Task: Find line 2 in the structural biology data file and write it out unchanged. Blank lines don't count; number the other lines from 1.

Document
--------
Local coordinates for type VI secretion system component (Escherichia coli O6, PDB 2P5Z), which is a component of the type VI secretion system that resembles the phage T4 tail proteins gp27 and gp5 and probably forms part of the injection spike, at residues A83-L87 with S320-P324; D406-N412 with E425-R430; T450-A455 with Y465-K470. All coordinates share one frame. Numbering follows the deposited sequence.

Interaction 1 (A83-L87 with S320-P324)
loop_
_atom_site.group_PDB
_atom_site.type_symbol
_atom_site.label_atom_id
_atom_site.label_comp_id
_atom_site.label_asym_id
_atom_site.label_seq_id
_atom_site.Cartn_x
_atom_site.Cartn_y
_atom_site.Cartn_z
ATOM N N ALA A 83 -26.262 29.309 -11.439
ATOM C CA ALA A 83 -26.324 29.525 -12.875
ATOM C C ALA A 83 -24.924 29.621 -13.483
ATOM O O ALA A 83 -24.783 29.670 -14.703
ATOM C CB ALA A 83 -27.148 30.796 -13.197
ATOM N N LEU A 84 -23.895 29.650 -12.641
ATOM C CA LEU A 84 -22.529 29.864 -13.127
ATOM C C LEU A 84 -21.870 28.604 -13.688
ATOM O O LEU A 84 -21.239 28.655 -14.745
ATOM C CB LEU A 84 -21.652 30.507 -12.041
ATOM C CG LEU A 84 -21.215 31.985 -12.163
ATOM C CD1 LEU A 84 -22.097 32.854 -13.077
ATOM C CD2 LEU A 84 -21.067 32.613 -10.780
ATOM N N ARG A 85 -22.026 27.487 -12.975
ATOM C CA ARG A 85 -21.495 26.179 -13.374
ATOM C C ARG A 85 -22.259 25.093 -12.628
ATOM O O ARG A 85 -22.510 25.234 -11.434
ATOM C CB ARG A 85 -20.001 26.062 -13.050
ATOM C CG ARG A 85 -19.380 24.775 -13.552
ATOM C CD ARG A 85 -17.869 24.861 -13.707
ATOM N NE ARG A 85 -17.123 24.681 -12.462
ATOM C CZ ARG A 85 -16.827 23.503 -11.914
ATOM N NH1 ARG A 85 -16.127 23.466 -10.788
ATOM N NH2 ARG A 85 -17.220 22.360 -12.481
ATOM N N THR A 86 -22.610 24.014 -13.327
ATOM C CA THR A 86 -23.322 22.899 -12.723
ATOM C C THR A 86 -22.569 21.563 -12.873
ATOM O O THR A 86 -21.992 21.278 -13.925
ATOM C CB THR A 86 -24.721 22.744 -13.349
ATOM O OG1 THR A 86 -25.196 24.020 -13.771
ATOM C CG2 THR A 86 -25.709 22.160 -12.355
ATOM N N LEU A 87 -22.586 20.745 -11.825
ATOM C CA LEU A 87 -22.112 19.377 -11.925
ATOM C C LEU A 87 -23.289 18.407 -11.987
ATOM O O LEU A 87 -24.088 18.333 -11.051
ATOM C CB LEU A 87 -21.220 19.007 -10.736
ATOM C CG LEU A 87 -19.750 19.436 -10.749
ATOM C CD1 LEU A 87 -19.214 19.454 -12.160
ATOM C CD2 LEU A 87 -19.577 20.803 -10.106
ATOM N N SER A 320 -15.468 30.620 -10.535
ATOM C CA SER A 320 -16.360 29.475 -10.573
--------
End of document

Interaction 1 (A83-L87 with S320-P324)